I would appreciate advice from someone in the UK alarm industry. Due to several
false alarms, the police are requesting that our existing redcare monitored
office alarm system be upgrade to sequential verification.
I understand how it works and why it is required, but feel that our Alarm
engineers are trying to boost the value of the sale by replacing our two pin
number entry keypads with key fob controls, as the only method to disable the
alarm. We currently enter a pin number, but understand that the regulations
relating to sequential verification insist on keyfobs being used and not a pin
Is this correct?
Not with you fully on this. Your security provider is fitting keyfobs
instead of PIN entry alarm termination (disarming) ? If you lose a keyfob
and someone picks it up, then they can go to your workplace and terminate
the intruder alarm with it. (?) If, on the other hand, you forget your PIN.
Tough ! You don't get in without causing an alarm activation.
Sequential Verification is intended as a protection from signalling a false
alarm by only detector. This stops the system sending signals when or if a
detector is faulty or has been inadvertently covered during the set period.
Sequential Verification works by sending a signal to the monitoring centre
telling of a possible intrusion, this signal is then held as active for a
set period of time (normally 30 seconds) until a cancel is sent from the
same detector. If the same detector signals again after the set time, then
the signal is again held until a cancel is sent. The only action taken by
the monitoring centre in such a case, is to contact a keyholder or the
security provider to say that a detector is showing signal and may be
If the monitoring centre receives a signal which is then followed by a
second within the set time (normally 30 seconds), from a separate detection
system, then the alarm is set to active and the appropriate action will be
taken, i.e. Police, Fire Brigade, etc. will called to attend the protected
property. That's why I don't understand what you mean by they are removing
user PIN identification for the alarm system to be terminated (disarmed).
PIN numbers are set into the system to identify that the user is known and
is authorised to set and unset the alarm. PIN's should also be set with a
duress scheme where the user has the option of reversing two numbers on the
code which will also unset the system, but then informs the receiving centre
that a hijack (personal attack) is taking place and that an appropriate
response should be dispatched.
The use of keyfobs to disarm a system is not very good practice and I
personally do not follow the thinking of this type of use. A keyfob could
be used in conjunction with a PIN to disarm or arm the system, but this too
is not good practice as it would cause more false signalling if the user has
not prepared properly for the sequence of events for this type of scheme.
The current Association of Chief Police Officers (ACPO) policy sets out the
sequence of events which should be in place to activate / de-activate a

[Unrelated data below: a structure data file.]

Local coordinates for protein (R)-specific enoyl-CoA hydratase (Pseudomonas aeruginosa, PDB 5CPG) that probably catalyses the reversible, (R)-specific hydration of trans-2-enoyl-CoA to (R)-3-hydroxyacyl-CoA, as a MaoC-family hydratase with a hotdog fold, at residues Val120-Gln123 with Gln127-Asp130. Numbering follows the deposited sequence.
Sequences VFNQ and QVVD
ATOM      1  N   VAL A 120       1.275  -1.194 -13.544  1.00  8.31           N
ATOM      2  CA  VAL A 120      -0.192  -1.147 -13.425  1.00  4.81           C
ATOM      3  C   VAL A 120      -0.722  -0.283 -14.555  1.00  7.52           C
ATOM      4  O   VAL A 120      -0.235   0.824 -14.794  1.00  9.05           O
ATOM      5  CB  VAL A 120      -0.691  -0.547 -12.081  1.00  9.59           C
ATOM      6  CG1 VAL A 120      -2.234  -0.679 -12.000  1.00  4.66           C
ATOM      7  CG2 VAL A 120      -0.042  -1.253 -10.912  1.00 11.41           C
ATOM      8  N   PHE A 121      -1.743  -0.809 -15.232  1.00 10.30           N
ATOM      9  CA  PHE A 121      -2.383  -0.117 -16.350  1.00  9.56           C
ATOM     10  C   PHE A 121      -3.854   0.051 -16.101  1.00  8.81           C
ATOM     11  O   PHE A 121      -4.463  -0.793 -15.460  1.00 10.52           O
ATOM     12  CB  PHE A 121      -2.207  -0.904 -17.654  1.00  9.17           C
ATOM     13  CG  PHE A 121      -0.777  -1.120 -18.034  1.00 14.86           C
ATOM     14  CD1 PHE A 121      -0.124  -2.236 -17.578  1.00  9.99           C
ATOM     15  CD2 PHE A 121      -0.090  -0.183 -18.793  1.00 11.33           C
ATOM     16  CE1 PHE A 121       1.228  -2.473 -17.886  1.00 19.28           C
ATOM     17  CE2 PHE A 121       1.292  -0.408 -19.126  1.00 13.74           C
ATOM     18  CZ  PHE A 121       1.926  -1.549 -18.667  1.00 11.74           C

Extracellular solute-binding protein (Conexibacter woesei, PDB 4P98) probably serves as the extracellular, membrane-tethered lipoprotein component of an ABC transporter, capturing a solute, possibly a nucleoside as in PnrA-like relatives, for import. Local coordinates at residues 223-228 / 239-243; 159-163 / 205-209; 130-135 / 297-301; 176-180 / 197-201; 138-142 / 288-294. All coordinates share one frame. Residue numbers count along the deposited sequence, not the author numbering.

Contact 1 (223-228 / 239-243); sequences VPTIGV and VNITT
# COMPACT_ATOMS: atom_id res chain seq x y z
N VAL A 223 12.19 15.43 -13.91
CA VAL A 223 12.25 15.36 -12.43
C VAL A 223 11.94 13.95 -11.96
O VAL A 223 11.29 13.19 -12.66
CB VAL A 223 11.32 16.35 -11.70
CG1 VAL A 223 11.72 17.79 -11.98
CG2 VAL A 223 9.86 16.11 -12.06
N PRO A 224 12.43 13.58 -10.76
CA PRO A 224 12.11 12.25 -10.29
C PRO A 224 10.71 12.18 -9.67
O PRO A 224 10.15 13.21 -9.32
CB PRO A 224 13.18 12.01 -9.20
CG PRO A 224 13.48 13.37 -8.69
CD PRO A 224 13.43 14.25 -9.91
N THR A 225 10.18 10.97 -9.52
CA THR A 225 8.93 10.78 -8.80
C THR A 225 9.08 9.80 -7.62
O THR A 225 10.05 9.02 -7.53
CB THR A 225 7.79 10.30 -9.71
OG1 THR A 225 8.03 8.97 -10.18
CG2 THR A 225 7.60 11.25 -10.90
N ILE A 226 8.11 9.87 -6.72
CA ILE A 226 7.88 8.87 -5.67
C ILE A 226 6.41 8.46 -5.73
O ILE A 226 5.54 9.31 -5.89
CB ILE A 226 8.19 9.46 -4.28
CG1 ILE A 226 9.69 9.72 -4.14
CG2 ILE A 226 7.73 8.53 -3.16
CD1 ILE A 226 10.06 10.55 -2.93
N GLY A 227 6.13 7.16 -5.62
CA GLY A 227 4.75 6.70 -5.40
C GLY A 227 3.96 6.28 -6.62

It is now set to the scheme of, the user(s) upon entry to the property
through the pre-set route, which would be the first signal received from the
system, then disarms the intruder warning system, within the set time
period, by the entry of a PIN code known only to that user, this is the
second signal. This sequence then tells the receiving centre that an
authorised user is on the premises and that no action should be taken on
their part. If this sequence of events is broken in any way, then the
receiving centre will dispatch the action laid out by the particular
variation which has taken place. This sequence used in reverse also sends
the two signals needed to tell the receiving centre that the alarm has been
set and that the premises are now unoccupied. Not following this simple
scheme is asking for more trouble and will not help prevent the signalling
of false alarms.
But how do they know which workplace to go to?
To comply with DD243 for police response, if the main door is open when the
system is set and you don't have any "ACE"
on the system (ie tags), then you will not get any police response only
So I think you need to talk to your insurance company to see if they will
Sequential Verification is when two different detectors are tripped within a
30/60 minute time period.
so if a PIR is tripped in the hall way the alarm will send alarm signal to
the ARC (monitoring centre)
they will ring the keyholders, if another pir trips in a office within 30
minutes then the alarm will send a comfimed signal to the ARC and they will
inform the police.
We don't write the rules, so before you make any decision you need to talk
to your insurance company!!
Hope this helps
If you just use a keypad with codes then confirmation has to be switched off
if the final door is opened.
So no police just keyholders.
If you use tags on the keypad and the final door is opened, a confirmed
signal can only be sent after the entry time is finished and two detectors
are tripped off the entry route.
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